Davies went virtually unchallenged in Sunday's final round of the inaugural USGA championship for women 50 and older, claiming the title by 10 strokes over Juli Inkster.

''It's great seeing this (trophy) paraded down for the very first time and I get my name on it first, you know?'' Davies said. ''This championship will be played for many years and there will only be one first winner - obviously a proud moment for me to win that.''

The 54-year-old Davies shot a 5-under 68 to finish at 16-under 276 at Chicago Golf Club.

It was the English player's 85th career win, and she felt the pressure even though her lead was rarely in danger.

''I haven't won for eight years - my last win was India, 2010,'' Davies said. ''So that's the pressure you're playing under, when you're trying to do something for yourself, prove to yourself you can still win.

''So this ranks highly up there. And obviously it's a USGA event. It's hard comparing tournaments, but this is very high on my list of achievements.''

A 7-under 66 Saturday provided Davies with a five-shot lead over Inkster and what she said would be a sleepless night worrying about the pressure.

Full-field scores from the U.S. Senior Women’s Open

The World Golf Hall of Famer widened her advantage early Sunday when she birdied the par-5 second hole and Inkster made bogey. Davies said a par she salvaged at the 10th was another turning point.

''It wasn't the greatest hole I ever played, but I think that, to me, was when I really started to think I might have one hand on the trophy and just had to get the other one in there.''

Inkster shot an even-par 73. England's Trish Johnson also shot 73 to finish third, 12 shots back.

''I mean, she was absolutely spectacular this week,'' Johnson said about Davies. ''I've played against her for 35 years. Yesterday was the best I have ever seen her play in her entire career.

''She just said walking down 18 it was best ball-striking round she ever had. Considering she's won 85 tournaments, that's quite some feat.''

Danielle Ammaccapane was fourth and Yuko Saito finished fifth. Martha Leach was the top amateur, tying for 10th at 6-over 298.

Davies plans to play in the Women's British Open next month, and called this win a confidence-booster as she continues to compete against the younger generation. She finished tied for second at the LPGA's Bank of Hope Founders Cup earlier this year.

''You build up a little bit of momentum, and a golf course is a golf course,'' Davies said. ''Sometimes the field strength is a little bit different, but in your own mind if you've done something like this, 16 under for four rounds around a proper championship course, it can't do anything but fill you full of confidence.''

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Romo rallies to win American Century Championship

By Associated PressJuly 16, 2018, 12:42 am

SOUTH LAKE TAHOE, Nev. - Former Dallas Cowboys quarterback Tony Romo rallied from four points back to win his first American Century Championship at Lake Tahoe on Sunday.

Romo, who retired after the 2016 NFL season and is now an NFL analyst, had 27 points on the day to beat three-time defending champion Mark Mulder and San Jose Sharks captain Joe Pavelski, the the leader after the first two rounds.

''It's a special win,'' said Romo, who had finished second three times in seven previous trips to the annual celebrity golf tournament at Edgewood Tahoe Golf Course. ''It feels like you're playing a tournament back home here. The day felt good for a lot of reasons.''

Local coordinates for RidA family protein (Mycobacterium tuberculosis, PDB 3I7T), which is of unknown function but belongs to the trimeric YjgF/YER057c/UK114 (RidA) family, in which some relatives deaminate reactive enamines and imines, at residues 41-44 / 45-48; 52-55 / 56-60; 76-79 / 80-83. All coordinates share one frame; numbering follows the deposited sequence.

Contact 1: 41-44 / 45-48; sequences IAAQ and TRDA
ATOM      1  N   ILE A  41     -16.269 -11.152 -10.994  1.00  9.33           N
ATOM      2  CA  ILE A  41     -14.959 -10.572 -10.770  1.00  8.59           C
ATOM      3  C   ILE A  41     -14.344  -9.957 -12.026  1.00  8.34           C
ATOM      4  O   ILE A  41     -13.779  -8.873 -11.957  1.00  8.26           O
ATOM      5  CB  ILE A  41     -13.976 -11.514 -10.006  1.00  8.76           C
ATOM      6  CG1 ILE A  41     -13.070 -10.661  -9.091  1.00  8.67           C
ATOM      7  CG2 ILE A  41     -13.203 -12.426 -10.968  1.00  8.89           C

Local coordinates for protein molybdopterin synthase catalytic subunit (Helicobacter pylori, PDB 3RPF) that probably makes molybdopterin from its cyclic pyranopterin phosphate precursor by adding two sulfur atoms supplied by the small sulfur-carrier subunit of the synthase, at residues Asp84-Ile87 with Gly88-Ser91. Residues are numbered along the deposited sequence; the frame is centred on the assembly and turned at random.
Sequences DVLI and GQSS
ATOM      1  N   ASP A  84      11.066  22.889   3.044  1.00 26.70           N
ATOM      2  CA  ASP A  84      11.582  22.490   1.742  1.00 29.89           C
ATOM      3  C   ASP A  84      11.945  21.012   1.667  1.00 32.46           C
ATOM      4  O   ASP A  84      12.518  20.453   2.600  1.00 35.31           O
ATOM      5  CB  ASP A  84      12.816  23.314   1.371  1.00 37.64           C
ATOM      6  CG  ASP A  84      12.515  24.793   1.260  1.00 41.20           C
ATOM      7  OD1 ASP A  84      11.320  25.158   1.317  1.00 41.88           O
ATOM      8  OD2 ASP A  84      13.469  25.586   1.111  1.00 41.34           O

Romo tapped in for par, worth one point, on the 18th hole to finish with 71 points, three ahead of Mulder, the former major league pitcher. He then caught a flight to Berlin, Wis., where he was to compete in a 36-hole U.S. Amateur qualifying tournament on Monday.

The American Century Championship uses a modified Stableford scoring system which rewards points for eagles (six), birdies (three) and pars (one) and deducts points (two) for double bogeys or worse. Bogeys are worth zero points.

Pavelski had a 7-foot eagle putt on the par-5 18th that could have tied Romo, but it slid by. He finished with 66 points, tied for third with Ray Allen, who will be inducted into the Naismith Memorial Basketball Hall of Fame on Sept. 7.

Full-field scores from the American Century Championship

''It feels like nothing went in for me today,'' Pavelski said. ''But I couldn't ask for more than to have that putt to tie on the last hole.''

Romo plays as an amateur, so his $125,000 first-place check from the $600,000 purse will go to local charities and the Stowers Institute for Medical Research, the primary charitable arm of title sponsor American Century Investments.

Rounding out the top five were Trent Dilfer, a Super Bowl-winning quarterback with the Baltimore Ravens in 2001, and former tennis player Mardy Fish. Each had 62 points.

Golden State Warriors guard Steph Curry, who fell out of contention with a mediocre round Saturday, jumped into Lake Tahoe amidst much fanfare after losing a bet to his father, Dell. The elder Curry jumped into the lake last year, so he negotiated a 20-point handicap and won by two points.

Other notable players in the 92-player field included John Smoltz, the MLB hall of Fame pitcher who two weeks ago competed in the U.S. Senior Open and finished 10th here with 53 points; Steph Curry, who finished tied for 11th with retired Marine and wounded war hero Andrew Bachelder (50); actor Jack Wagner (16th, 47 points); Green Bay Packers quarterback Aaron Rodgers (tied for 18th, 44 points); actor Ray Romano (tied for 71st, minus-26 points); comedian Larry the Cable Guy (tied for 77th, minus-33 points); and former NBA great Charles Barkley, who finished alone in last with minus-93 points.